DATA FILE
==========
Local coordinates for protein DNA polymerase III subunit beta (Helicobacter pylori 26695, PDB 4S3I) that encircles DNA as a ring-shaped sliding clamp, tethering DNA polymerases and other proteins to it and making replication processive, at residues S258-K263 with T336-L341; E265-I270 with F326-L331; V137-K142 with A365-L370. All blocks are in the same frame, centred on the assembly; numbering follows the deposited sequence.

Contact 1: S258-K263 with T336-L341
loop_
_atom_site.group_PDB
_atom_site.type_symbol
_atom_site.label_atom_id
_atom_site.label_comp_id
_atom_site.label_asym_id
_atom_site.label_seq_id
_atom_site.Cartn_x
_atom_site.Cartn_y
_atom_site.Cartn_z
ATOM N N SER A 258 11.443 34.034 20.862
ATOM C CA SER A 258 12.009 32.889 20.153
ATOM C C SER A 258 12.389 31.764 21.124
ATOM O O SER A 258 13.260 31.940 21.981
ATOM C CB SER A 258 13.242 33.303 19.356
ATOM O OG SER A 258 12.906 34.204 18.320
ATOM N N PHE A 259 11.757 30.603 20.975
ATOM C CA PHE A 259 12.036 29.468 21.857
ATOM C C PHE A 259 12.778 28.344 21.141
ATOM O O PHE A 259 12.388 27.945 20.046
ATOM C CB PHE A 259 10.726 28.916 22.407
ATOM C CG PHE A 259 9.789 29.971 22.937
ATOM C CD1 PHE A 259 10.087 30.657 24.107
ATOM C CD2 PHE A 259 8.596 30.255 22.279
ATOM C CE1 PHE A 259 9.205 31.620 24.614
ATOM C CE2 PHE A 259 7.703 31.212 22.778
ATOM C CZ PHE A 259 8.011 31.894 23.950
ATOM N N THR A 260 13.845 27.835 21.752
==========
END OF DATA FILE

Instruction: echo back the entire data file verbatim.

Local coordinates for protein DNA polymerase III subunit beta (Helicobacter pylori 26695, PDB 4S3I) that encircles DNA as a ring-shaped sliding clamp, tethering DNA polymerases and other proteins to it and making replication processive, at residues S258-K263 with T336-L341; E265-I270 with F326-L331; V137-K142 with A365-L370. All blocks are in the same frame, centred on the assembly; numbering follows the deposited sequence.

Contact 1: S258-K263 with T336-L341
loop_
_atom_site.group_PDB
_atom_site.type_symbol
_atom_site.label_atom_id
_atom_site.label_comp_id
_atom_site.label_asym_id
_atom_site.label_seq_id
_atom_site.Cartn_x
_atom_site.Cartn_y
_atom_site.Cartn_z
ATOM N N SER A 258 11.443 34.034 20.862
ATOM C CA SER A 258 12.009 32.889 20.153
ATOM C C SER A 258 12.389 31.764 21.124
ATOM O O SER A 258 13.260 31.940 21.981
ATOM C CB SER A 258 13.242 33.303 19.356
ATOM O OG SER A 258 12.906 34.204 18.320
ATOM N N PHE A 259 11.757 30.603 20.975
ATOM C CA PHE A 259 12.036 29.468 21.857
ATOM C C PHE A 259 12.778 28.344 21.141
ATOM O O PHE A 259 12.388 27.945 20.046
ATOM C CB PHE A 259 10.726 28.916 22.407
ATOM C CG PHE A 259 9.789 29.971 22.937
ATOM C CD1 PHE A 259 10.087 30.657 24.107
ATOM C CD2 PHE A 259 8.596 30.255 22.279
ATOM C CE1 PHE A 259 9.205 31.620 24.614
ATOM C CE2 PHE A 259 7.703 31.212 22.778
ATOM C CZ PHE A 259 8.011 31.894 23.950
ATOM N N THR A 260 13.845 27.835 21.752